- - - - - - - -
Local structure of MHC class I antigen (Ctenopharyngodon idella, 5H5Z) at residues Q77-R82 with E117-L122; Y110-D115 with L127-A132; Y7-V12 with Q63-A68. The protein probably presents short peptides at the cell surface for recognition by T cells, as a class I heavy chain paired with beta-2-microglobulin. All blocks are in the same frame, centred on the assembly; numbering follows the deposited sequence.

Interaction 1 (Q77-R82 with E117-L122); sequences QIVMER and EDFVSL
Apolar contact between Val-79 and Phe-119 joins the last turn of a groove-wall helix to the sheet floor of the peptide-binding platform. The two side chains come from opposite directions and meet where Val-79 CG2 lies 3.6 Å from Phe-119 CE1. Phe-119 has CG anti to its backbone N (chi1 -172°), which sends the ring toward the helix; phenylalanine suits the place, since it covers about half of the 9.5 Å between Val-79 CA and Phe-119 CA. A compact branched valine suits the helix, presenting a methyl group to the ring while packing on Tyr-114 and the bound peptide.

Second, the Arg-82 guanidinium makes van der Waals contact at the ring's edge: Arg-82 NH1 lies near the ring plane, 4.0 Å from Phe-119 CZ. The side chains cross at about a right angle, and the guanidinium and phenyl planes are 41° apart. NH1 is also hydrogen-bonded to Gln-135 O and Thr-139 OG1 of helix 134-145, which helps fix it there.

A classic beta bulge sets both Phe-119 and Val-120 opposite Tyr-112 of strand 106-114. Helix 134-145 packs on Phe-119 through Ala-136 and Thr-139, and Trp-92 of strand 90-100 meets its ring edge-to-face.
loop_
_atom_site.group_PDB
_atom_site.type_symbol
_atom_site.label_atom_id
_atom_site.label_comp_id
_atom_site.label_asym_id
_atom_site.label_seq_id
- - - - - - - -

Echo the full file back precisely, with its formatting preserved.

Local structure of MHC class I antigen (Ctenopharyngodon idella, 5H5Z) at residues Q77-R82 with E117-L122; Y110-D115 with L127-A132; Y7-V12 with Q63-A68. The protein probably presents short peptides at the cell surface for recognition by T cells, as a class I heavy chain paired with beta-2-microglobulin. All blocks are in the same frame, centred on the assembly; numbering follows the deposited sequence.

Interaction 1 (Q77-R82 with E117-L122); sequences QIVMER and EDFVSL
Apolar contact between Val-79 and Phe-119 joins the last turn of a groove-wall helix to the sheet floor of the peptide-binding platform. The two side chains come from opposite directions and meet where Val-79 CG2 lies 3.6 Å from Phe-119 CE1. Phe-119 has CG anti to its backbone N (chi1 -172°), which sends the ring toward the helix; phenylalanine suits the place, since it covers about half of the 9.5 Å between Val-79 CA and Phe-119 CA. A compact branched valine suits the helix, presenting a methyl group to the ring while packing on Tyr-114 and the bound peptide.

Second, the Arg-82 guanidinium makes van der Waals contact at the ring's edge: Arg-82 NH1 lies near the ring plane, 4.0 Å from Phe-119 CZ. The side chains cross at about a right angle, and the guanidinium and phenyl planes are 41° apart. NH1 is also hydrogen-bonded to Gln-135 O and Thr-139 OG1 of helix 134-145, which helps fix it there.

A classic beta bulge sets both Phe-119 and Val-120 opposite Tyr-112 of strand 106-114. Helix 134-145 packs on Phe-119 through Ala-136 and Thr-139, and Trp-92 of strand 90-100 meets its ring edge-to-face.
loop_
_atom_site.group_PDB
_atom_site.type_symbol
_atom_site.label_atom_id
_atom_site.label_comp_id
_atom_site.label_asym_id
_atom_site.label_seq_id